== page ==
The Big Ideas
- There are five inescapable “givens” of human experience: things change; chaos happens; things aren’t always fair; life can be painful; and people behave badly.
- Struggling against the givens leads to disappointment, frustration, and sadness.
- Embrace the givens with an unconditional “yes,” and the givens become life lessons.
- For every given—which appears negative—there is a corresponding positive grace or gift that can arise.
The book encompasses five “givens” along with the author’s suggestion of how to handle them.
1. Everything changes and ends.
What begins must end. Change often feels like a loss which results in sadness or anger. Change provokes us to tighten controls in our life, yet these attempts to control change can lead to suffering. The opposite of control is the act of yielding to change. Rather than trying to dig our heels in and block the force of a river sweeping past, we can float to the top and let the water carry us wherever it will go.
2. Things do not always go according to plan.
Life doesn’t follow our expectations. When the unexpected happens, we get angry or discouraged. The healthiest response to chaos, however, is humility. We cannot know everything there is to know about a situation or how life will pan out.
3. Life is not always fair.
You win some, you lose some. Sometimes we get hurt even when we’re careful; sometimes we do everything we can, but it isn’t enough. To focus emotionally on the unfairness of life could cause us to become bitter or self-pitying. In contrast, if we say “yes” to life’s unfairness, we will be able to use difficult circumstances as an opportunity to grow beyond our initial limitations. If a person has directly caused us pain, we can choose to let go of what has happened and move forward.
4. Pain is part of life.
Suffering is inevitable. Pain isn’t punishment; it is an equal opportunity occurrence. As individuals, we experience varying types and degrees of pain, but we all suffer in some way or another. One common response to pain is creating a mental block or wall against the possibility of future pain. For example, if we suffer heartbreak from a failed romance, we decide never to love again; if we lose money in an investment, we obsess over every penny and refuse to take financial risks. However, when we choose to let go of pain and move forward, our hearts remain open to anything that might come our way in the future. We can better serve the world, and ourselves, when we are in touch with our human vulnerability.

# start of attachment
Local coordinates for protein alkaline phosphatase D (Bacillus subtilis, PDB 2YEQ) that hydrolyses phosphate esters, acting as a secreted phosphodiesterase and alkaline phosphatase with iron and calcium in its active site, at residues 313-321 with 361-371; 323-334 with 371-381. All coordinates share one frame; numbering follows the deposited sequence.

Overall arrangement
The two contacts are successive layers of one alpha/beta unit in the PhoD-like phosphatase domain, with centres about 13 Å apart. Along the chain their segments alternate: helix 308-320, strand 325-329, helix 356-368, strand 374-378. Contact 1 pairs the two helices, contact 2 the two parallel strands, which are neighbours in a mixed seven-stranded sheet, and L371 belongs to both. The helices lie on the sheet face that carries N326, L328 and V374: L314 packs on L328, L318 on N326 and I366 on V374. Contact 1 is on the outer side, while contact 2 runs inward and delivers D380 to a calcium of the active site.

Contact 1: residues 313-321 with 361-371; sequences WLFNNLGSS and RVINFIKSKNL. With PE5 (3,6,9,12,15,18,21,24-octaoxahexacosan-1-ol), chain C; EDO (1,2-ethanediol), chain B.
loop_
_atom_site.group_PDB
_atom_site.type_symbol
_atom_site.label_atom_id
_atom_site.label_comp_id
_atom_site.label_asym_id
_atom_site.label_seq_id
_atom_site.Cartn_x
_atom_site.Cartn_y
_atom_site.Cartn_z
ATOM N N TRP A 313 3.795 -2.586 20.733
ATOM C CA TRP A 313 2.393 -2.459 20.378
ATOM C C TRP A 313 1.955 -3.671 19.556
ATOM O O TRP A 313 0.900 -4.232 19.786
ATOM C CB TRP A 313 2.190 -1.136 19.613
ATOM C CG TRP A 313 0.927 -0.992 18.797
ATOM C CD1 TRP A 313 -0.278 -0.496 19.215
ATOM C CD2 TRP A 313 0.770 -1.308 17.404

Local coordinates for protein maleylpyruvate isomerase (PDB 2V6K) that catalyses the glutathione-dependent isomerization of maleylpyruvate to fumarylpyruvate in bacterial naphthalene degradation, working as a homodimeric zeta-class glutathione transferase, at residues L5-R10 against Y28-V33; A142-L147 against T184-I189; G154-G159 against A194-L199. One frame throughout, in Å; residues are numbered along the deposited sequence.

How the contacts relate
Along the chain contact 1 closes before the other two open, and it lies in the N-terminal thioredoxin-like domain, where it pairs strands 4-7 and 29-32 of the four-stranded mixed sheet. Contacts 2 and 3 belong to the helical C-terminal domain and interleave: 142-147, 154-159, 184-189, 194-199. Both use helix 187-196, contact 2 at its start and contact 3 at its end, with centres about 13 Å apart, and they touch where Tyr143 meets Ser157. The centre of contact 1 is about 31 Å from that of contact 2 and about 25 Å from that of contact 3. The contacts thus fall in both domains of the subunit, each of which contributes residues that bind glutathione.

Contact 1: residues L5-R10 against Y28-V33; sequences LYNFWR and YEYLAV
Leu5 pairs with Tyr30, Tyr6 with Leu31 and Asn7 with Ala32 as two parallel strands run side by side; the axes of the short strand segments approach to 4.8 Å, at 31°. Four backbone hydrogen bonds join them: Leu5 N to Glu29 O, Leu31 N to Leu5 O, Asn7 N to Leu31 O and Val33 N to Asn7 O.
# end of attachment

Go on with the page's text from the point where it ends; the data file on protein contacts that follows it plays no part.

5. People are not loving and loyal all the time.
People sometimes lie, betray, or hurt others—even those they love and trust. At times, we are the ones who lie, betray, or hurt others. Our reaction to this unexpected behavior may be to blame or to ask why the event is occurring. What if, instead, we echoed the Buddhist saying, “This being the case, how shall I proceed?” We can let the emotions of the moment pass through us, and then move on.
“Yes is the brave ally of serenity; no is the scared accomplice of anxiety. We find help in saying yes and in facing the givens through mindfulness—that is, through fearless and patient attention to the present moment.”
IMEO (In My Eudaimonion Opinion)
This book effectively summarizes the life experiences that either haunt us or allow us to grow, depending on our response. I found this book to be more telling of how things “ought” to be rather than what you can actually “do” to change your perspective. That said, there are some truisms in the book.
Take Action, Humanoid!
Choose one or more of the following statements to put in a prominent place in your home, and read it aloud at least once every day.
- I accept that everything will change and end. I rejoice in witnessing the transformation that happens in each moment.
- The people I love are companions on this journey. We will help each other along the path, but we are not responsible for meeting each other’s needs.
- Whenever I can, I show kindness and respect to all beings—not because I expect a reward, but because I acknowledge the vulnerability of each person, including myself.
The Five Things We Cannot Change and the Happiness We Find By Embracing Them
Author: David Richo, Ph.D., M.F.T.
Publication date: 2005 (237 pages)